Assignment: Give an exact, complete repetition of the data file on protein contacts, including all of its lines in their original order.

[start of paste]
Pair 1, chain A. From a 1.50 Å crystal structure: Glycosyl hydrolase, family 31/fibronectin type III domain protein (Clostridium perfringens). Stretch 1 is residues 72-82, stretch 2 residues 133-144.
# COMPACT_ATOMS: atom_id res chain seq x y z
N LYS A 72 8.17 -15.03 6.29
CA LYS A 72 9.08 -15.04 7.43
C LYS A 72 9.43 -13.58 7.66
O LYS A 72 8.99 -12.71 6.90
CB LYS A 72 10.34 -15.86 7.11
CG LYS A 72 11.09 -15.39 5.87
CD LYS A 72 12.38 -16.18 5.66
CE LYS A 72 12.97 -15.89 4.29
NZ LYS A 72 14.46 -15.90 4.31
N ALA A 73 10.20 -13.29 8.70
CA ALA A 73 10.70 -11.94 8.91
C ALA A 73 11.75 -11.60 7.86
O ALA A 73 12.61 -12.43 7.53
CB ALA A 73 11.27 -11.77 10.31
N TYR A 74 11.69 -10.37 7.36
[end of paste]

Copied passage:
Pair 1, chain A. From a 1.50 Å crystal structure: Glycosyl hydrolase, family 31/fibronectin type III domain protein (Clostridium perfringens). Stretch 1 is residues 72-82, stretch 2 residues 133-144.
# COMPACT_ATOMS: atom_id res chain seq x y z
N LYS A 72 8.17 -15.03 6.29
CA LYS A 72 9.08 -15.04 7.43
C LYS A 72 9.43 -13.58 7.66
O LYS A 72 8.99 -12.71 6.90
CB LYS A 72 10.34 -15.86 7.11
CG LYS A 72 11.09 -15.39 5.87
CD LYS A 72 12.38 -16.18 5.66
CE LYS A 72 12.97 -15.89 4.29
NZ LYS A 72 14.46 -15.90 4.31
N ALA A 73 10.20 -13.29 8.70
CA ALA A 73 10.70 -11.94 8.91
C ALA A 73 11.75 -11.60 7.86
O ALA A 73 12.61 -12.43 7.53
CB ALA A 73 11.27 -11.77 10.31
N TYR A 74 11.69 -10.37 7.36